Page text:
“We also use a nested truss connection,” he continued. “The middle ply of our column is kept lower and the truss is nested in between, as opposed to being nailed to the side of the column. A nested truss connection is a stronger connection.” See the building details of a Lester Building.
Lester engineers and manufactures each column location to the specific design requirements. For example, a column at a large door opening carrying the load from a large door header needs to be designed differently than a column that is on an endwall. Lester engineers each and every column in your building to those specific design requirements. Lester columns are also finger-jointed at all splices, making the joint stronger than the board itself.

Lester Buildings Project # 304188


REASON #4 – Lester’s pole barn warranty is the industry’s best

When examining a pole barn’s warranty, the most important thing to ask is, “How many of the components does the building company manufacture and warranty itself?” When a company purchases each component from a different supplier, the warranty is not nearly as effective as if the building company manufactures its own components. Sobaski tells his clients:
“If a builder purchases steel panels from company XYZ, and you have a warranty issue with your steel down the road, then not only does the company that you purchased the building from have to still be in business, but the steel company also has to be in business. The same is true for columns, trusses and every other warranted component on or in the building.”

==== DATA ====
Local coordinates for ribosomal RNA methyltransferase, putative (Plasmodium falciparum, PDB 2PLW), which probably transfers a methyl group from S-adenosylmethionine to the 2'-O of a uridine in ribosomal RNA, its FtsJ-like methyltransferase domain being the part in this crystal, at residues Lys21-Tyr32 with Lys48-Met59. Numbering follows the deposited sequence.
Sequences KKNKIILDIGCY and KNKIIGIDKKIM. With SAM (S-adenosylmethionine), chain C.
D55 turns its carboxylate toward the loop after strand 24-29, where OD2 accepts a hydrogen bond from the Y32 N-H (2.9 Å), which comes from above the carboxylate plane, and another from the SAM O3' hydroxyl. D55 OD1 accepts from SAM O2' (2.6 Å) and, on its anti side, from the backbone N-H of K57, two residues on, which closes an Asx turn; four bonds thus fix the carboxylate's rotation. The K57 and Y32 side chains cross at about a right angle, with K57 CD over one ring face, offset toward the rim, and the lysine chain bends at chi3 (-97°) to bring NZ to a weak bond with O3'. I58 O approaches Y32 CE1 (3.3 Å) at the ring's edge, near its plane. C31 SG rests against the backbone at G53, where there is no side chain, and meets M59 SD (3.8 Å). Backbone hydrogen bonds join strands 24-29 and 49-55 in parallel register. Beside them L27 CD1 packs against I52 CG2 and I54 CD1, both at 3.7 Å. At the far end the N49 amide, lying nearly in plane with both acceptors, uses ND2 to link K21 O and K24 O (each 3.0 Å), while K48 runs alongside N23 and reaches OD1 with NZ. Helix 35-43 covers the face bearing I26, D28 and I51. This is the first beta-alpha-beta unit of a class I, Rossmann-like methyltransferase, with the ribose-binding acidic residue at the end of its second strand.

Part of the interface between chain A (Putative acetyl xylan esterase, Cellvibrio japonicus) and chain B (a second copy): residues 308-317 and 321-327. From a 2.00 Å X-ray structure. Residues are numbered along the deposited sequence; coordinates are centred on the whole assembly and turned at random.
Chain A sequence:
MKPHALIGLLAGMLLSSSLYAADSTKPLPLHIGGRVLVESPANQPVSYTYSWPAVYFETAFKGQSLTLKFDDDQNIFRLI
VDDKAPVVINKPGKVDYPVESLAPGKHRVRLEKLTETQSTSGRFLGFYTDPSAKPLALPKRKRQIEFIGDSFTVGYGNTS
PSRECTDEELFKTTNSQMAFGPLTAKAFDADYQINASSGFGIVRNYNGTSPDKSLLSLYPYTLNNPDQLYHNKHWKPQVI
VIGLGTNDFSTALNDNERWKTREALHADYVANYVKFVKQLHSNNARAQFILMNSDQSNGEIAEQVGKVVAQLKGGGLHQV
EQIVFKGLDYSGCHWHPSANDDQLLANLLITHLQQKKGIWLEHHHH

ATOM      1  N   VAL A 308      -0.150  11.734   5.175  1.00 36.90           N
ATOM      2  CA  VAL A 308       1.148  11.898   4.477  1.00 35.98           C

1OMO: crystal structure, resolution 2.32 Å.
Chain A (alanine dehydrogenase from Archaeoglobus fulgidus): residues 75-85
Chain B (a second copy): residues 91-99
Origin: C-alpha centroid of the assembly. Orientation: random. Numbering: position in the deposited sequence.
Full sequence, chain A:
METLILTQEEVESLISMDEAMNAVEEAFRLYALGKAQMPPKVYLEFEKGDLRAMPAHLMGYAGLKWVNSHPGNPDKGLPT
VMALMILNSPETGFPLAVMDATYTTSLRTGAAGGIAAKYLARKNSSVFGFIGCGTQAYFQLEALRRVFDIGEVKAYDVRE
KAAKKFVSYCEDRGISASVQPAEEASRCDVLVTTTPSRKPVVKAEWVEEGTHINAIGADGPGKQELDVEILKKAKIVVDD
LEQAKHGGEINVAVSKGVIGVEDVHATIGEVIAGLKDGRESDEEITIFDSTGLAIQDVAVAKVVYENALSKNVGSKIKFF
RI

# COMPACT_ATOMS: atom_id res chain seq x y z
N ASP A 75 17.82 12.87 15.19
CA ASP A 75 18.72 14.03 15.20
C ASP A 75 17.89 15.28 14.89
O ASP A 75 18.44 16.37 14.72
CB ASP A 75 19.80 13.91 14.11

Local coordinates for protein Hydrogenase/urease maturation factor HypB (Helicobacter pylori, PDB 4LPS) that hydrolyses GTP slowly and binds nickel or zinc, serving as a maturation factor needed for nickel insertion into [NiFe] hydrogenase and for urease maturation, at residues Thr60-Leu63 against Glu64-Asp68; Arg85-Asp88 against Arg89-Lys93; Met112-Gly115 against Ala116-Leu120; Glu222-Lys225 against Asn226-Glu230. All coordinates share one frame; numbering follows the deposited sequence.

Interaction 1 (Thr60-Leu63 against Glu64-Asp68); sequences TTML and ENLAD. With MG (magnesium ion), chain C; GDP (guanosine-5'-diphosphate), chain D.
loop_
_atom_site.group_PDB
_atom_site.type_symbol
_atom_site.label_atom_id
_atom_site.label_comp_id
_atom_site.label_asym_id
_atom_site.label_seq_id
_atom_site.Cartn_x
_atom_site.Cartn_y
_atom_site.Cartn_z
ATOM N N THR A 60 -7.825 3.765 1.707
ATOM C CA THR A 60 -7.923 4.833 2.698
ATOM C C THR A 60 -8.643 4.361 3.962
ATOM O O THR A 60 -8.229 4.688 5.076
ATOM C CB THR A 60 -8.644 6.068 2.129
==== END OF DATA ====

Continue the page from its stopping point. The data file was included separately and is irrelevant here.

“Lester manufactures its own trusses and columns. They also roll form their own steel. Every main component of your building is manufactured and warrantied by Lester, which gives you the best warranty protection in the industry.”
Bjelland added, “We can offer a lifetime structural warranty on all of our buildings because of the historical data on how our fully-engineered buildings have performed over the span of our company’s history.”
Just what does a lifetime pole barn warranty translate into in practical terms?  For individual customers, a Lester building is warranted for as long they own the building. “If you build it when you’re 20 years old and you own it until you reach 100, the warranty would be 80 years,” Bjelleand said. For non-natural persons, such as businesses and corporations, the Lester building is warranted for 50 years. “Most other builders can’t do this.”


Lester Buildings Project # 270582


REASON #5 – The customer experience

We understand that building a pole barn is a significant investment, which is why it is important to us that we provide a professional, collaborative planning experience from concept to completion. You can count on Lester to guide you through the pricing, planning and construction of your building. Together we will collaborate to bring your dream building to life.
“We made contact with several different companies that built – some companies followed up with us, others did not. When we contacted Lester, they were the fastest to meet with us and the most thorough with the process from beginning to end,” said the Peterson Family, who are customers of Lester.

To sum it all up

Your custom dream pole barn is waiting for you. But before you commit your valuable time and money, you need to make sure you’re headed in the right direction. To learn more tips before buying a pole barn, download our Evaluating Your Building Supplier Guide and take the worry out of finding the right building supplier.